Early Decay Times and Echoes
Early decay time: The initial rate of decay of reverberant sound appears to be more important than the total reverberation time. A rapid initial decay is interpreted by the human ear as meaning that the reverberation time is short.
Things to avoid in design include the following:
- Echoes. An echo is a strong reflected sound that is sufficiently delayed from the direct sound that it can be heard as a separate entity rather than as a continuation of the original sound. When echoes are heard, the most likely culprit is the rear wall of the room.
- Flutter echoes. Flutter echoes are a series of echoes that occur in rapid succession; they usually result from reflections between two parallel surfaces that are highly reflective.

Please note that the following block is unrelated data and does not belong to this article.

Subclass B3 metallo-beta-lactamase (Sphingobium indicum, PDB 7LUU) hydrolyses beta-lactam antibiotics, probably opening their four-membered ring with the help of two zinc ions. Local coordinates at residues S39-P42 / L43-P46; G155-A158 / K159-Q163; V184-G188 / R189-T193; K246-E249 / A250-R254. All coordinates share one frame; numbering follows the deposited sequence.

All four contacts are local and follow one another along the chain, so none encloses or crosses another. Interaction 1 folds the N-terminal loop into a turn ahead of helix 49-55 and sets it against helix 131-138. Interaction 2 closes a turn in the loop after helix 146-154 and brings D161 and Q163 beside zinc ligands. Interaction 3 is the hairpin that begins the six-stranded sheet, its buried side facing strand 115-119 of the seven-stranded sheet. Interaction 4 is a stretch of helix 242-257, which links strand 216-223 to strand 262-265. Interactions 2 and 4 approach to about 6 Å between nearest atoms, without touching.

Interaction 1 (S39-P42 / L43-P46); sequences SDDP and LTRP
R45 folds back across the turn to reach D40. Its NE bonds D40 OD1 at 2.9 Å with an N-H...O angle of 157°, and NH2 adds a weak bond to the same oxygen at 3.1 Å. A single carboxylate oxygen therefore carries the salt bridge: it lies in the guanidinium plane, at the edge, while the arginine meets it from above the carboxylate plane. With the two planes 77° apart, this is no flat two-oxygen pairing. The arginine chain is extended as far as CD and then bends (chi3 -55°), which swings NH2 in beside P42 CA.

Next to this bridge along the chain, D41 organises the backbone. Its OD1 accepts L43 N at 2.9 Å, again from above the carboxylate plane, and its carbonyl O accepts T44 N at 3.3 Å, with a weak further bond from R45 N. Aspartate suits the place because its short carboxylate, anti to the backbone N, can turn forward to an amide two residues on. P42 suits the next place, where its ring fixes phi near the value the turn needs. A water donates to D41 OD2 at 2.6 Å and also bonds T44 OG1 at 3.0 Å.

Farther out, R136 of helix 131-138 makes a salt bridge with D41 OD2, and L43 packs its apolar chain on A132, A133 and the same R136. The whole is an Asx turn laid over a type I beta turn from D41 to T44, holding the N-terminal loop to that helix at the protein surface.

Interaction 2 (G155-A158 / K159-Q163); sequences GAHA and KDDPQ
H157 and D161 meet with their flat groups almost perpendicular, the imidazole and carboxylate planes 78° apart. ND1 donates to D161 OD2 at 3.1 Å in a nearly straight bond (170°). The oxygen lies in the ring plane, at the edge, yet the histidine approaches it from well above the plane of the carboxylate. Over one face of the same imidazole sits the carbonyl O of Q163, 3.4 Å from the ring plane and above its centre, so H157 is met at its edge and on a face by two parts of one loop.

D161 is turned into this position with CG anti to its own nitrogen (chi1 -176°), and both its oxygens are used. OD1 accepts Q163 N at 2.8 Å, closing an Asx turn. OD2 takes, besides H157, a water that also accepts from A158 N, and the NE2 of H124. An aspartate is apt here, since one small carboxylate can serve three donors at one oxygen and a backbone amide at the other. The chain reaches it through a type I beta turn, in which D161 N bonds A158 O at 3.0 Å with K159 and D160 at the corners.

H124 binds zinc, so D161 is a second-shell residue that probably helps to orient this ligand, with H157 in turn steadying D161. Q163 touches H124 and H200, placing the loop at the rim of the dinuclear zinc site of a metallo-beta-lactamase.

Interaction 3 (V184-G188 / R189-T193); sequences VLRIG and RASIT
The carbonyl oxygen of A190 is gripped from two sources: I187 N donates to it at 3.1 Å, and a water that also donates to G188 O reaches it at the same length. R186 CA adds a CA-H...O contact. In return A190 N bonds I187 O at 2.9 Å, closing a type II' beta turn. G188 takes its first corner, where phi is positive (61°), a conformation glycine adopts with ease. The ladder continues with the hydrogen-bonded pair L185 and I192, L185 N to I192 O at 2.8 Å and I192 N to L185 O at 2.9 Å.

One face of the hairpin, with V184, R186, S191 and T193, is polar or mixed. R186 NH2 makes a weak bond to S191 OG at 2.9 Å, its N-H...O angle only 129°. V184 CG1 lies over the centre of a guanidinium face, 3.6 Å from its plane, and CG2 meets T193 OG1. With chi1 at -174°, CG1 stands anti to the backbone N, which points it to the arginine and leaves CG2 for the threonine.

- Sound focusing. Focusing of sound can be caused by reflection from large concave surfaces. Certain sounds will be heard too loudly near the focus of a curved surface.
Sound shadows. Under balconies at the rear of an auditorium or church there may be insufficient early sound, since most of the reflections from the side walls and ceiling do not reach this area even though they are in a direct line of sight to the performer and therefore receive the direct sound.